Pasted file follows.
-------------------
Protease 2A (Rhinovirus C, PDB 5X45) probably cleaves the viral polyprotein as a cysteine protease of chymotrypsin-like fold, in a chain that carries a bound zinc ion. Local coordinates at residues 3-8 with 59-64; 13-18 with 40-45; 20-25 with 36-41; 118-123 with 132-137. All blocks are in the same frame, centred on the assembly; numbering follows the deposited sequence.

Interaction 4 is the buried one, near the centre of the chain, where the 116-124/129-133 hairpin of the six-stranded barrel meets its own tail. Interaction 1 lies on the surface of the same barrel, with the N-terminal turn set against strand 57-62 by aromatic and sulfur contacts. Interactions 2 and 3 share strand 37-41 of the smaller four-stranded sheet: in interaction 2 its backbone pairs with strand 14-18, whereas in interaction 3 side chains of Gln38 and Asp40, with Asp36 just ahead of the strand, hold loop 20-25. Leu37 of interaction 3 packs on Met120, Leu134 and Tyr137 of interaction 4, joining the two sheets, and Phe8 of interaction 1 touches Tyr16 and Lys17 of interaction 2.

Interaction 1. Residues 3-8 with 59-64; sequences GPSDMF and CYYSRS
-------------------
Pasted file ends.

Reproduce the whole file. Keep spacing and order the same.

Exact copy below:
Protease 2A (Rhinovirus C, PDB 5X45) probably cleaves the viral polyprotein as a cysteine protease of chymotrypsin-like fold, in a chain that carries a bound zinc ion. Local coordinates at residues 3-8 with 59-64; 13-18 with 40-45; 20-25 with 36-41; 118-123 with 132-137. All blocks are in the same frame, centred on the assembly; numbering follows the deposited sequence.

Interaction 4 is the buried one, near the centre of the chain, where the 116-124/129-133 hairpin of the six-stranded barrel meets its own tail. Interaction 1 lies on the surface of the same barrel, with the N-terminal turn set against strand 57-62 by aromatic and sulfur contacts. Interactions 2 and 3 share strand 37-41 of the smaller four-stranded sheet: in interaction 2 its backbone pairs with strand 14-18, whereas in interaction 3 side chains of Gln38 and Asp40, with Asp36 just ahead of the strand, hold loop 20-25. Leu37 of interaction 3 packs on Met120, Leu134 and Tyr137 of interaction 4, joining the two sheets, and Phe8 of interaction 1 touches Tyr16 and Lys17 of interaction 2.

Interaction 1. Residues 3-8 with 59-64; sequences GPSDMF and CYYSRS